Saturday, September 20, 2014



Sam Hutsby retained the five stroke advantage he began the day with at Zhailjau Golf Resort after a third round 71 kept him in pole position to pick up a first European Challenge Tour title at the Kazakhstan Open.

Starting out with such a commanding lead cannot always be the easiest thing to deal with, but during a round when the Englishman admitted to being nervous on the first tee he handled himself with aplomb, and will head into Sunday as the favourite to claim the €72,000 first prize at 14 under par.

There is plenty of talent stacked up behind the 25 year old though with two-time winner Andrew Johnston very handily placed after a 65 in the third round propelled him into a three way tie for second.

He is alongside Scotland’s George Murray and recent Rolex Trophy winner Byeong-hun An at nine under par, while Frenchman Cyril Bouniol is a shot further back in fifth spot.

As for Hutsby, it was a solid if not spectacular day on the Arnold Palmer design, with two birdies and a bogey proving enough for him to retain his sizeable advantage. It perhaps wasn’t exactly what he was looking for, but with none of those in close attendance making a move below, he is very happy with his position heading into the final 18 holes.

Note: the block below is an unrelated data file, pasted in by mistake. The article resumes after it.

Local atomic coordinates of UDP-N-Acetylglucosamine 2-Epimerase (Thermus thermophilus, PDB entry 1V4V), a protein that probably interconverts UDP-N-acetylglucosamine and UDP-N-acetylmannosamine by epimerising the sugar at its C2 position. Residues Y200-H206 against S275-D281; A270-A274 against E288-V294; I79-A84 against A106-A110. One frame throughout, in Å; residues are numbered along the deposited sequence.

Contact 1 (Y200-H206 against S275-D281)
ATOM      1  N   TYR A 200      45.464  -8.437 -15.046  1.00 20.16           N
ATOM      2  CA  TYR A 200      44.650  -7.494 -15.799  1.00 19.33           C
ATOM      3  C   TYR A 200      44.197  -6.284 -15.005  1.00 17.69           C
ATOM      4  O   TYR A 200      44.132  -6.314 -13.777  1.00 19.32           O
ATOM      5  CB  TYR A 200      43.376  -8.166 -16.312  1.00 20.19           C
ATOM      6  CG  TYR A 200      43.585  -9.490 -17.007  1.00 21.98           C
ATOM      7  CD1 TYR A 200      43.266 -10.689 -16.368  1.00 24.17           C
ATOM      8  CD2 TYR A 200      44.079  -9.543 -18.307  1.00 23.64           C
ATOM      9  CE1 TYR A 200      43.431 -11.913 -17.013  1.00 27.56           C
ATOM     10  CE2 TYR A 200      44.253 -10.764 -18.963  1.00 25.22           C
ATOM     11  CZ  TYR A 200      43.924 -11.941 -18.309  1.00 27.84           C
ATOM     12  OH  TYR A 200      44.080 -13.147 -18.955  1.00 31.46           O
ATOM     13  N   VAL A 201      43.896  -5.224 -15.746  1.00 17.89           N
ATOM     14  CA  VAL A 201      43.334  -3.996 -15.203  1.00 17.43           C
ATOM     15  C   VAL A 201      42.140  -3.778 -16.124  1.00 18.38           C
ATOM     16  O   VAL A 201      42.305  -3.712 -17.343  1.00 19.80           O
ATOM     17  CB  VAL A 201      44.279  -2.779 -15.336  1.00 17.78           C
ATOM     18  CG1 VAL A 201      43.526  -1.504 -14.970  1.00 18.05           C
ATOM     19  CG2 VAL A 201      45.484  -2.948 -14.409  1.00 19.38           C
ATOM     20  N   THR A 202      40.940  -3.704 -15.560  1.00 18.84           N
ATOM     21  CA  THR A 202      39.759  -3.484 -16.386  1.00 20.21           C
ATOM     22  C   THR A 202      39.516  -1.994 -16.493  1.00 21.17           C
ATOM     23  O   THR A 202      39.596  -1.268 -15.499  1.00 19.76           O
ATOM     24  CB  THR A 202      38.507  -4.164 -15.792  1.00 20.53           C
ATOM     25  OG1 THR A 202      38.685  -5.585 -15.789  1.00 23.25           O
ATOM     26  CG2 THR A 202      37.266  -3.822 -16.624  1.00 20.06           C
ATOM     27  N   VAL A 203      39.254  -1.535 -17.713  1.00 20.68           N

“I didn’t get off to a great start,” said the man at 17th on the Challenge Tour Rankings. “I didn’t hit a very good tee shot on the first, as I was quite nervous, but I managed to find a few greens after that and made a good up and down on the third. I holed a good putt there, and gave myself some chances after that, before a sloppy bogey on eight.

“It is probably the easiest hole on the course, but I hit my drive to the right and didn’t quite study the chip as hard as I should have done, so it rolled off the front and then I three putted from there. I missed a four footer on that green, which is never nice, and then I gave myself a good chance on the ninth and didn’t capitalise.

“After that I just tried to be more aggressive on the back nine, because I was a little tentative on the front, as I’ve not been in this position many times. I wasn’t sure if I should go out and attack and try and breakaway as being too aggressive might lead to bogeys, especially with the pins today, which were really tucked away on little slopes.

“I played really well though on the back nine and on the last three holes I had chances from ten to 15 feet on all of them, but just couldn’t make them as the greens were perhaps not as smooth as earlier in the day.

“I started with a five shot lead though, and that’s what I’ll have tomorrow, so it is a good position to be in, as it would have been a disastrous day if I had of gone backwards to the pack.

“I just wanted to keep the bogeys off the card, but it is hard to know when to attack or when to play safe. I learned a little from today though to take into tomorrow, and I didn’t feel like I played that great, but one bogey and a few birdies gives me plenty to be positive about going into the final round.”